Plantae Presents: Florian Busch and Katie Murphy

Due to the COVID-19 pandemic many seminar series and conferences have been canceled or postponed. In response to this, and to make sure plant scientists can continue to communicate their latest work to their peers, The American Society of Plant Biologists launched a virtual seminar series via our online community, Plantae. This is the 8th seminar in this new series, each of which features two speakers (read more). A list of upcoming seminars and recorded videos can be found here.

Recorded Tue May 19th

Florian Busch: Carbon isotope discrimination in C3 plants: Assessing CO2 diffusion inside the leaf mesophyll

Florian Busch is a Research Fellow at The Australian National University. He obtained his PhD from the Heinrich-Heine University in Düsseldorf, Germany, during which time he worked closely with Norm Hüner at Western University in London, Canada. After several years of post-doc work with Rowan Sage at the University of Toronto, Canada, and Susanne von Caemmerer at The Australian National University, he moved on to his current position working with Graham Farquhar. He will start his own group at the School of Biosciences at the University of Birmingham, UK, later this year. Florian is a theoretical and experimental plant physiologist interested in all aspects of photosynthesis. His focus is on linking different photosynthetic processes with mathematical models to study the biochemical limitations of carbon fixation and to gain a quantitative understanding of how plant carbon uptake responds to changes in their environment. @FlorianABusch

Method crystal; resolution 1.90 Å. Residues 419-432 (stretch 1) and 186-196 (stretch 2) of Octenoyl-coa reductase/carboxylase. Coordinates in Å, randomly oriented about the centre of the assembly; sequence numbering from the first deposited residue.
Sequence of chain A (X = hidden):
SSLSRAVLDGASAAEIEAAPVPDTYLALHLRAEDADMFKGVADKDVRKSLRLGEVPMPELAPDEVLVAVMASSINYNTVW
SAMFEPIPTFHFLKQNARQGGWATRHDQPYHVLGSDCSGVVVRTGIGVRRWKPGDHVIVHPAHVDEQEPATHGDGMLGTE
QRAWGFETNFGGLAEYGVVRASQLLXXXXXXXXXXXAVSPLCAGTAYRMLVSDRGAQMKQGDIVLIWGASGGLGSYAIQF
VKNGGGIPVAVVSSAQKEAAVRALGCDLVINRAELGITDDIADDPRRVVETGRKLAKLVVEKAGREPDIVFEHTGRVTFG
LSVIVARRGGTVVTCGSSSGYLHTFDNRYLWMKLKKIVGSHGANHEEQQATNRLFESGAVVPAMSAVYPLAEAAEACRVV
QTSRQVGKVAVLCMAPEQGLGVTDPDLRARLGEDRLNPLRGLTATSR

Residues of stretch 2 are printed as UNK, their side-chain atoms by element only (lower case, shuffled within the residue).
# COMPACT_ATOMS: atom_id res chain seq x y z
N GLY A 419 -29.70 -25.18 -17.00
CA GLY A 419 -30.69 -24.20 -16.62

Katie Murphy: Terpenoids in maize: from biosynthesis to bioactivity

Katie Murphy is a Ph.D. Candidate in the Zerbe Lab at the University of California, Davis. Her research focuses on diterpenoid biosynthesis in maize and how these molecules relate to the plant stress response. She holds a B.S. in chemistry from Stanford University, where she studied anther development in maize with Dr. Virginia Walbot. Katie is the Early Career Representative to the ASPB Women in Plant Biology Committee and is an ASPB Ambassador. She recently won the UC Grad Slam for the best short presentation of her research. @GMOhmygod





Additional Q&A with Katie Murphy 

  • What specific role do dolabralexins play in maize in addition to these stresses as all plants get affected by biotic and abiotic stresses?
    • So far we have shown roles in biotic and abiotic stress, and you can hear about their role in determining the rhizosphere microbiome at my talk at Plant Biology 2020 Virtual summit. There are other stressors (herbivores, UV, etc.) that we are interested in exploring, as well. 


  • Can you provide dolabralexins exogenously and complement the phenotypes of Zman2 mutants?
    • We cannot yet make or purify enough dolabralexins to apply them exogenously to maize plants to complement the mutant phenotype, but that’s something we are working towards in the future as we increase our heterologous production systems. 


  • Are the dolabralexins secreted to apoplast in roots?
    • We have preliminary evidence that dolabralexins are secreted from maize roots into the rhizosphere and are following up with more experiments.


  • Question for the speaker: Do overexpressor of the enzymes that produce defense metabolites have problems with growth?